Whud Whud - 1 month ago 7
Python Question

What is the most efficient way to compare every value of 2 numpy matrices?

I'd like to more efficiently take every value of 2 matrices(

a
and
b
) of the same size and return a third boolean(or 1/ 0 matrix to make things clean) into matrix
c
containing the results of the conditions.

Example:

Condition:
For a == 0 and b == 3


a = [[1 0]
[0 1]]

b = [[3 5]
[3 9]]


Would return:

c = [[0 0]
[1 0]]


[0,1]
is the only place where
a == 0
and
b == 3
so it is the only place
True
in c

This is the code I have so far:

import numpy as np

a = np.matrix("1, 0; 0 1")
print(a,'\n')
b = np.matrix("3, 5; 3 9")
print(b,'\n')

c = []
for x in range(0,np.shape(a)[1]):
row = []
for y in range(0,np.shape(a)[1]):
row.append(int(a[x,y] == 0 and b[x,y] == 3)) # the int() is there just to keep things tighty for the 3 prints
c.append(row)
c = np.matrix(c)
print(c)


results:

[[1 0]
[0 1]]

[[3 5]
[3 9]]

[[0 0]
[1 0]]


I could also use:

a=a==0
b=b==3
c=a&b


But that would require making a copy of a and b and with big matrices would that still be efficient ?

Why can't I just use
a == 0 & b == 3
?

I need to do a comparison like this for several matrices that are 1000+ size so you could see where iterating thought them would be quite slow.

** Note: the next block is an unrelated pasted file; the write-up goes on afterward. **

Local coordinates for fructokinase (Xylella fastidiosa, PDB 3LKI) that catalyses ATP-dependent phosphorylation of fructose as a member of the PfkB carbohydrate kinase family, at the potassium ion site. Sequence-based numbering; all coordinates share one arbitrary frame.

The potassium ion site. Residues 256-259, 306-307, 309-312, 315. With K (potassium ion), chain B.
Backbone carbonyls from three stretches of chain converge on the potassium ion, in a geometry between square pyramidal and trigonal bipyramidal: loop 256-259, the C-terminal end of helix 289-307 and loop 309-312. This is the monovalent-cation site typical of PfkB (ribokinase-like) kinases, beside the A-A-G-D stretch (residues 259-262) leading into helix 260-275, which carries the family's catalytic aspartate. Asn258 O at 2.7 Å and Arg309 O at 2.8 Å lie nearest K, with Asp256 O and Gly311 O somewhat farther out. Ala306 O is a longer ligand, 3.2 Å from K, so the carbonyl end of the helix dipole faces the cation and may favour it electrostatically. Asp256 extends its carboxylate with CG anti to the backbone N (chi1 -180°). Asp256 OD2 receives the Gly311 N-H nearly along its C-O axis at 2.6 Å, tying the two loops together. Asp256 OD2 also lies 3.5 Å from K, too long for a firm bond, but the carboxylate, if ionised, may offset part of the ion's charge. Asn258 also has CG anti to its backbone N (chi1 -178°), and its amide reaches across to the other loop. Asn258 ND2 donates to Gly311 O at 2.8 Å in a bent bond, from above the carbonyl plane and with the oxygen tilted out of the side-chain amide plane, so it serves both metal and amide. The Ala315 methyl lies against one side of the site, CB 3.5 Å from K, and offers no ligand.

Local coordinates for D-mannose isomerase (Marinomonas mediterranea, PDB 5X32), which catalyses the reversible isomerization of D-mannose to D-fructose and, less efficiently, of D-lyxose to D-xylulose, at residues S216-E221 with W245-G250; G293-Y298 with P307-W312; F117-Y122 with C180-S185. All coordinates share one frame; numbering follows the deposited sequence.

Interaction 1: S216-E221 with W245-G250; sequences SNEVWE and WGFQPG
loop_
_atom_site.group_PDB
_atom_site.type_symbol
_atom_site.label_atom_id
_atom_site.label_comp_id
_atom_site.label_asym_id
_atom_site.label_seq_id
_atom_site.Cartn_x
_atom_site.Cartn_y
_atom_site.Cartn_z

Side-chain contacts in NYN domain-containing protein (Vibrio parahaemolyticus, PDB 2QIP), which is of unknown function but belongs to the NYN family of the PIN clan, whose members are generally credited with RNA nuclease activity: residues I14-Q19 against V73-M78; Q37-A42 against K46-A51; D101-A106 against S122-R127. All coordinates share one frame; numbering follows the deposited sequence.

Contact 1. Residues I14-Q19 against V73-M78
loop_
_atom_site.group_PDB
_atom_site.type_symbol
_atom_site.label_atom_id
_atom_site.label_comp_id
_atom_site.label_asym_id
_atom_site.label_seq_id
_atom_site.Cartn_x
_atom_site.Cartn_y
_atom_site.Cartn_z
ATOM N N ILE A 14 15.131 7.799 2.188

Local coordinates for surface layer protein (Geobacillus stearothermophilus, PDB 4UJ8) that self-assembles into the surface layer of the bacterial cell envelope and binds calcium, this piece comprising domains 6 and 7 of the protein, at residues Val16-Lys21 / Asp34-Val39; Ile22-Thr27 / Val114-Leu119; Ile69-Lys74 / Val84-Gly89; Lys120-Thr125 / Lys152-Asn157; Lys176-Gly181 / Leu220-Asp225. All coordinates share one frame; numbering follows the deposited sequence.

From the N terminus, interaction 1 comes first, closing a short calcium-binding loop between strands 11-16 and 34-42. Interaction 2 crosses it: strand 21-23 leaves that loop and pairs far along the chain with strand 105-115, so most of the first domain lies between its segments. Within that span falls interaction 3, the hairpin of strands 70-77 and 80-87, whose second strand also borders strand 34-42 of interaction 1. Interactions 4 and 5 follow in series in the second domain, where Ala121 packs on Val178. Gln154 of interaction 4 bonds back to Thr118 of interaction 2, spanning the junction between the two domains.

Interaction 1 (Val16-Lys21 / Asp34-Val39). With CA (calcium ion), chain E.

Thank you very much for any help I'm sure the answer is something simple and right in front of me but I'm just dumb.

Answer

You can use (pretty) much the expression that you wanted:

>>> (a == 0) & (b == 3)
matrix([[False, False],
        [ True, False]], dtype=bool)

Beware, you need the parenthesis to make the precendence work out as you'd like -- Normally & will bind tighter than ==. If you don't like the extra parenthesis, you can use the more verbose (though arguably more semantically correct) np.logical_and function.

Also note that while no copies are being made, there are temporary arrays being created. Specifically, the result of a == 0 and b == 3 are both going to be allocated and freed in this statement. Generally, that's not such a big deal and numpy's vectorized operations remain fast. However, if that isn't fast enough for you, you can use a library like numexpr to remove the temporary arrays:

>>> numexpr.evaluate('(a == 0) & (b == 3)')
array([[False, False],
       [ True, False]], dtype=bool)

And of course, if you need 1 and 0, you can use result.astype(int) on the output array to make arrays of ints rather than booleans.

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